Wednesday, August 3, 2016


Now, given the difficulties of keeping up with the vast proportion of the world's population who read this blog, I'd just like first to thank both of you for your kind enquiries during my recent bout of legbrokenness, and offer here a small update. The dashing young chirurgeon told me how long it would be till I'd be fine, and since 'tis zackly that time to the very day I thought I'd take him at his word and complete the ride I set off for on 3rd April.

I can therefore say that the quickest I have ridden Marahau Hill, door-to-door and via Kaiteri, is one hour and twelve minutes, and the slowest is four months. - Yes you're quite right, it is spelt Kaiteriteri but I don't know anyone who pronounces it that way other than hitch-hikers, and as often as not they struggle with it too but not half as much as they struggle with Marahau.

For the record then, it was trikes at first, then the Rain Bike at two months, and from a fortnight ago, a racing bike. And my daily walks to the sea and back - 2.4 miles total - improved from an hour and a half to the current forty minutes, gradually shedding crutches as we went.

Three days ago Sam popped in, armed with a bent trike kingpin for me to repair, and yesterday a retired soldier dropped in to see if a recumbent trike would better answer his cycling needs than his upright trike. These experiences have set me a-thinking, mostly reinforcing a long-cherished idea of spelling out what the best human-powered vehicle in the Whole Whorld might be. And I have to conclude that the Rain Bike is probably It.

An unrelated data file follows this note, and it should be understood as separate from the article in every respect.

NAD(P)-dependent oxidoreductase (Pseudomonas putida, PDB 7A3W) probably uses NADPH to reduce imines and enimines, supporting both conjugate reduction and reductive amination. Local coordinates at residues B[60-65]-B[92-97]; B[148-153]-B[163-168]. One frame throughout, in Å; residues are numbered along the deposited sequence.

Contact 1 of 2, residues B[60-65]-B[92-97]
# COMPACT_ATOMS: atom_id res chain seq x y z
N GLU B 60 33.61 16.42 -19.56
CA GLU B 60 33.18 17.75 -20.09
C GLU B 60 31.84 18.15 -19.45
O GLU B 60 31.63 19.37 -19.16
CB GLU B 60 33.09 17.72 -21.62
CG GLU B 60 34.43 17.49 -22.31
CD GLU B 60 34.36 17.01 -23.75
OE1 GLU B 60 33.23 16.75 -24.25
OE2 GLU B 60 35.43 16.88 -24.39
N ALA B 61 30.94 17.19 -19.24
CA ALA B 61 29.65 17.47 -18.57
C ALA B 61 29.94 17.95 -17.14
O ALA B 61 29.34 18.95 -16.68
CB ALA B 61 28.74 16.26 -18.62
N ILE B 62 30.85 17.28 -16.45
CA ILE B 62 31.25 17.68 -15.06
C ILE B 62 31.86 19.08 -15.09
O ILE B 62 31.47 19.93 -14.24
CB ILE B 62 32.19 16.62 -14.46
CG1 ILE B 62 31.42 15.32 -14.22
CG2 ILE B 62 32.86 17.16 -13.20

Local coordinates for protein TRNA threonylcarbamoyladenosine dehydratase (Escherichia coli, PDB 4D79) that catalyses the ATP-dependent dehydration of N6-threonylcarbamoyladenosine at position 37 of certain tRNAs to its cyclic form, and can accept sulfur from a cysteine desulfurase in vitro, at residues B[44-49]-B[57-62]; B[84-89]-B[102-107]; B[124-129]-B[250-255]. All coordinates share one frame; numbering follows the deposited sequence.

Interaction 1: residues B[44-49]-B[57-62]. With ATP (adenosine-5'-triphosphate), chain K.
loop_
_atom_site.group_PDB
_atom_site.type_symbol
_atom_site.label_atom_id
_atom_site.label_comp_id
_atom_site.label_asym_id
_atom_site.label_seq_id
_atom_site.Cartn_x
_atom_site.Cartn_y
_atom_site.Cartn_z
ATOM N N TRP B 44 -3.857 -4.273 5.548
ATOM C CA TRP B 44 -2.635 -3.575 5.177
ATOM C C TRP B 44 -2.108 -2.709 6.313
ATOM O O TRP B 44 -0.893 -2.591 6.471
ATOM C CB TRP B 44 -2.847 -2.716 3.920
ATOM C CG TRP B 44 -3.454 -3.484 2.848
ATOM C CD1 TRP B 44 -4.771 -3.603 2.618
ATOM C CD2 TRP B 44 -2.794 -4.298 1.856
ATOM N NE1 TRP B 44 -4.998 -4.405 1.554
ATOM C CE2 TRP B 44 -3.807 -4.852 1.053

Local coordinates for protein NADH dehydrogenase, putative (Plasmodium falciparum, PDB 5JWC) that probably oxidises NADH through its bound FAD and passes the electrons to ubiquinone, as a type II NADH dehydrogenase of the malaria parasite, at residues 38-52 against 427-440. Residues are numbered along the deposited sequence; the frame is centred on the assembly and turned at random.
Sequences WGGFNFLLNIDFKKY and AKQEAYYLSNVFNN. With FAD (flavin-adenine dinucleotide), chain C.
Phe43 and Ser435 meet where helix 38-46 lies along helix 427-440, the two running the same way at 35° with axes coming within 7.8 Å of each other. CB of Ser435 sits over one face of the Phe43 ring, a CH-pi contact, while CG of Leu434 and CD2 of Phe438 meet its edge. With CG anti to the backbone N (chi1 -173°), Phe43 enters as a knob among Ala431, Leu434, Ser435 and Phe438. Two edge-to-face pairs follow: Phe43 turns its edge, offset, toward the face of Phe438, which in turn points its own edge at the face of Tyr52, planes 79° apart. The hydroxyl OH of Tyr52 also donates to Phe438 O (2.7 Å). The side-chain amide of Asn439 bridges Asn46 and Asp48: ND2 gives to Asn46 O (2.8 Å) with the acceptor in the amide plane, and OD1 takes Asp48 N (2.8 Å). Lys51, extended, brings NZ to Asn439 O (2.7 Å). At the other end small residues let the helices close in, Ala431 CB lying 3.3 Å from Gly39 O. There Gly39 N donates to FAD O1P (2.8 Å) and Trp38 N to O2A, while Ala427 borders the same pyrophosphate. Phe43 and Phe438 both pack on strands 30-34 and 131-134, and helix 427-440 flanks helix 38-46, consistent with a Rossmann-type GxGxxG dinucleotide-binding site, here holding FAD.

The Rain Bike. 

The Rain Bike is a heavy Dutch lady's bicycle made of common steel (the bicycle, not the Dutch lady), having drum brakes, a fully enclosed chain, three hub gears, a side-stand, a dynamo and lights, and very good 700c tyres with rather thin sidewalls. The step-through frame is ideal for an imperfect leg, and really rather good for mounting when the back is laden with panniers. If three gears are inadequate you get off and push. A chaincase makes for liberal oiling and not having to worry unduly about road dust or - obv. -rain. A side-stand allows for propping up at the wayside to gather litter and a dynamo saves having to think about batteries on those rare occasions when night travel is called for. Good tyres make the biggest difference to any bicycle: rolling resistance is more important than we generally credit. Being Dutch in origin, it even has an integral lock, and since nobody else shares my values this is adequate unto the day.

The only thing the Rain Bike lacks is a decent saddle. Unf. decent saddles, esp. on an upright where so much of your weight goes through it, are hard to find since they must tailor themselves to the individual's behind.

Therefore I do solemnly declare that you don't need to spend a great deal of money to own a serviceable bicycle.

I make no such declaration, however, concerning the high school's microscopes, which have once more turned up for maintenance. It's a funny thing that the old, expensive instruments never need anything doing to them. Anything new, glimmery and grey can be guaranteed to be a piece of shit.

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Blogger Mr Larrington said...

It's shit
You wouldn't even wanna kiss it
Its own mother doesn't miss it
It's shit
(Waits for audience applause not a sausage)

August 5, 2016 at 5:02 AM  

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